Pogba was a ‘pudding’ for Man Utd. But Souness is so wrong to double down over Martinez…

Ian Watson
West Ham United's Michail Antonio challenges Manchester United's Lisandro Martinez.

We have to credit Graeme Souness. Firstly because he was right about Paul Pogba. And secondly, because he demands it.

“Who was the first person to call out Pogba as a pudding?” he asked his Talksport co-host on Monday and while Sir Alex Ferguson might suggest he reached the same conclusion rather more swiftly, Souness was correct to remain steadfast in his view that United’s record signing was a colossal waste of time, energy and money.

Buoyed by his own prescience, Souness then doubled down on another of his scalding takes. “I think Lisandro Martinez will be sorely tested and he will get found out in the Premier League…he’s not particularly special at anything,” the former Liverpool midfielder and manager said at the end of August. When offered the chance to revise his opinion this week, Souness declined.

Fair enough. Beyond his own stubbornness, Souness has his own reasons why Martinez just isn’t his cup of tea. Except those reasons, or some of them at least, are unfathomable.

With Pogba, the evidence that he might prove to be ‘a pudding’ was always there. His career at Old Trafford followed the same cycle for six years. Dazzle. Disappoint. Disappear. Distract. Divide. Repeat. Souness may claim to be the first to pin Pogba but he certainly wasn’t alone in identifying the France star as a problem.

With Martinez, the evidence lends no credence to Souness’s stance.

The main focus of his criticism is the centre-back’s physique, and Souness is absolutely right. Long studs or not, Martinez is 5ft 9in. That’s pretty much irrefutable.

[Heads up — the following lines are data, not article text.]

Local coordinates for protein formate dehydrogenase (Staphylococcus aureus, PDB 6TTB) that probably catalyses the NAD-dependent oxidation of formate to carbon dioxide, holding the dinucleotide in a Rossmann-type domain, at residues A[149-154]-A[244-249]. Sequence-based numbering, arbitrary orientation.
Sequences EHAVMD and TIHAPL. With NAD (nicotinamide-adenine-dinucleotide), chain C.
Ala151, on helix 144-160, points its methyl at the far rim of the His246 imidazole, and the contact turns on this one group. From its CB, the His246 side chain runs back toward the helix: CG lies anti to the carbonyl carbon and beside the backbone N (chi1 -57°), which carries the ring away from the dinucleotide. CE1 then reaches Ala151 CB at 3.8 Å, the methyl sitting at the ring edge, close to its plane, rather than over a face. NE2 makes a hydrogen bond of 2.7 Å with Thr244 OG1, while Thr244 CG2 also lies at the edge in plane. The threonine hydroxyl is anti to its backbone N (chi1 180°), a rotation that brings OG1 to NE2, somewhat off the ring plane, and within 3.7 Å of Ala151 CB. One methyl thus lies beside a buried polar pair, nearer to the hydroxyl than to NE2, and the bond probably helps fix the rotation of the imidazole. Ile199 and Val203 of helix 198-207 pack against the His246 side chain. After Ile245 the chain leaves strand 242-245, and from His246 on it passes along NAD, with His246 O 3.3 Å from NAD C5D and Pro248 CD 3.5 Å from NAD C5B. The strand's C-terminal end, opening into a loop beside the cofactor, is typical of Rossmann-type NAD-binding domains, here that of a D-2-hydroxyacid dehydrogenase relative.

But, as Rio Ferdinand suggests, Souness can’t be watching Martinez play if he maintains the view that his height makes him doomed to fail. He certainly wasn’t watching him at Ajax where he had an aerial success rate of 71% – the best in Eredivisie.

“This is the Premier League,” says Souness, without expanding the point. It’s true, though, that Martinez hasn’t maintained that rate. This season, in United’s defence, he’s won 54% of his 24 aerial duels. Alongside him, however, Raphael Varane has won 76.2% of his, a success rate bettered by only three other centre-backs – Kurt Zouma, Tosin Adarabioyo and Max Kilman.

Varane and Martinez have formed something of a Vidic-Ferdinand-type partnership. Varane generally attacks the first ball; Martinez covers. And United’s higher line is key here too. If they defend the edge of their box, as they have done under previous managers with other centre-backs, then Martinez may be more vulnerable. But they aren’t so he isn’t.

Manchester United defenders Raphael Varane and Lisandro Martinez.

In any case, if headers were won on height alone and top-flight English football hadn’t changed in the 40 years since Souey’s glory days, then Premier League sides would be scouting the same players as the NBA and Peter Crouch might be in the GOAT bracket. But as Souness well knows, there is more to an aerial battle than just feet and inches. And being average height never hurt these guys.

Perhaps with that in mind, Souness picked out some other of Martinez’s perceived problems in a misguided attempt to prove his point: “I don’t think he’s terribly quick, I don’t think he’s terribly good on the ball.”

Well, he’s no slouch and he’s yet to be outrun in a red shirt. The second point, though… who is Souness comparing Martinez with?

Anyone who watches United can see that Martinez has brought a new dimension to the Red Devils with his distribution and intent to penetrate lines. He boasts the best passing accuracy rate (85.9%) among United’s outfield regulars but not because he’s happy just to recycle the ball across the back line. Martinez has achieved more progressive distance (the distance in yards that a completed pass has travelled towards an opponent’s goal) in his passing than any outfield team-mate and he has completed as many passes into the final third as Bruno Fernandes.

The more Souness spoke, the more his resolve seemed to fade. “He will get pinned occasionally, he will get out-sprinted occasionally and he will get caught. That’s my take on it.”

The same could be said of literally every centre-back ever. No defender is flawless; occasionally he will come off second best. Doubtless Ten Hag would love to put an extra inch or two on Martinez, if only to quieten the noise around his stature, but the manager is absolutely delighted with his most important summer signing, as are the supporters, many of whom are just relieved to see some competence and spirit in the backline.

Souness was right about United’s last no.6 but that doesn’t mean he shouldn’t re-evaluate – or at least watch – the current one.

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